BBC Capital

Living the good life with the super rich

About the author

Bryan Borzykowski is a Toronto-based business writer and editor. He writes about personal finance, wealth issues and other money topics for BBC Capital and also contributes to the New York Times, CNBC, CNNMoney, Canadian Business and the Globe and Mail. He’s written three investing and personal finance books, too. Follow him on Twitter @bborzyko. 

  • Not like the rest of us...

    If you’ve ever lingered longingly over paparazzi shots in a celebrity magazine and wished you, too, could jet off to a private villa with a crystal blue sea just out your door — snap out of it.

    The world’s wealthy don’t spend their time-off like the rest of us.

    While most of us hunt for deals and discounts — even on our most extravagant trips — and maneuver our time off to fit into short holiday windows and off-peak seasons, millionaires can’t be bothered with cost control. A two-week break for the average wealthy — those with at least $30 million in assets and usually more — family costs about $230,000, said John Bird, head of concierge services for Oracle Capital Group, a London-based company that offers a variety of services to ultra high net-worth individuals, although he’s seen families spend upwards of $3 million on month-long trips.

    The ultra-high-net-worth among us want three things out of a trip; every small detail to be taken care of for them, the best of everything at a destination and they want to eat extremely well (and at placed they can see and be seen), said Bird. Many rich travellers will also want their own chef to cook for them, a private jet to take them from place to place and drivers to shuttle them to everything on their schedule. No high-end trip is complete, of course, without shopping — and socialising with other wealthy people, said Stacy Fischer-Rosenthal, president of Fischer Travel Enterprises, a travel and lifestyle company that charges people $100,000 to become a client of the business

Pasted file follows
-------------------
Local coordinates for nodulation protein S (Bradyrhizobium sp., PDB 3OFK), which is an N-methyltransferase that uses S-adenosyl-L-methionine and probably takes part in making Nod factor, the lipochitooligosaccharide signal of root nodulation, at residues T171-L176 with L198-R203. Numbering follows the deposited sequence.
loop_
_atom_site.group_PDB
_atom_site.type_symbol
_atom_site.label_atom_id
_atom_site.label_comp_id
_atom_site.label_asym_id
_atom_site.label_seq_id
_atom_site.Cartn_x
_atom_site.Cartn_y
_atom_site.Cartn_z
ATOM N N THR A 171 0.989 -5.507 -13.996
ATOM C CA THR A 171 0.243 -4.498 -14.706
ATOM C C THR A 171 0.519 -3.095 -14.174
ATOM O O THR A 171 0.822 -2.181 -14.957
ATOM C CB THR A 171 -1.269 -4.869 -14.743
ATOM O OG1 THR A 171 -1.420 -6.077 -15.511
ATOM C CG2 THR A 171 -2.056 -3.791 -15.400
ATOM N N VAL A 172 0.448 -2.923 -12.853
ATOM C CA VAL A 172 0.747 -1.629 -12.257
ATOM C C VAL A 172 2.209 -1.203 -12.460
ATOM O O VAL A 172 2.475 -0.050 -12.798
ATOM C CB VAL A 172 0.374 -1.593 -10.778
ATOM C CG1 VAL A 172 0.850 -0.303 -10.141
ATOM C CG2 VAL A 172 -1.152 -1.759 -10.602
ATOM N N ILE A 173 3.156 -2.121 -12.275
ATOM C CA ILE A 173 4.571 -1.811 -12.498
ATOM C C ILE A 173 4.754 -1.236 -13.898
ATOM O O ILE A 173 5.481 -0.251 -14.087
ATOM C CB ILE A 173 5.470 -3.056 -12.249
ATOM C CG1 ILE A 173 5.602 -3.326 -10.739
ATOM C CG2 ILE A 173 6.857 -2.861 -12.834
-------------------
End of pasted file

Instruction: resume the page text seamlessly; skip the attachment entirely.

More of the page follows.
So, where, exactly, do the wealthy find this sort of luxe holiday living? Scroll through the images above to read about the holiday spots on every ultra-wealthy person’s bucket list — and get some more down-to-earth options in a few of these lush locales.

    (UIG/Getty Images)

  • Island dreams of crystal seas...

    When the wealthy simply want to get away from people all together, they head to one of the most secluded areas in the world: Grenada, is a series of small islands that sit northeast of Venezuela in the Caribbean Sea.

    Well-heeled visitors often rent entire islands where they can do just about anything they please, said Steve Edo, CEO of Pure Entertainment Group, a Montreal-based event management and luxury concierge company.

    He often sends clients to Calivigny Island, an 80-acre parcel just south of Grenada. Price tag: 148,500 East Caribbean Dollars ($55,000) a night. About 24 people can stay on the island, said Edo, and many renters will fly in, say, a yoga instructor or musicians, to keep their party entertained.

    People often rent yachts and boats for daylong excursions around the island, too.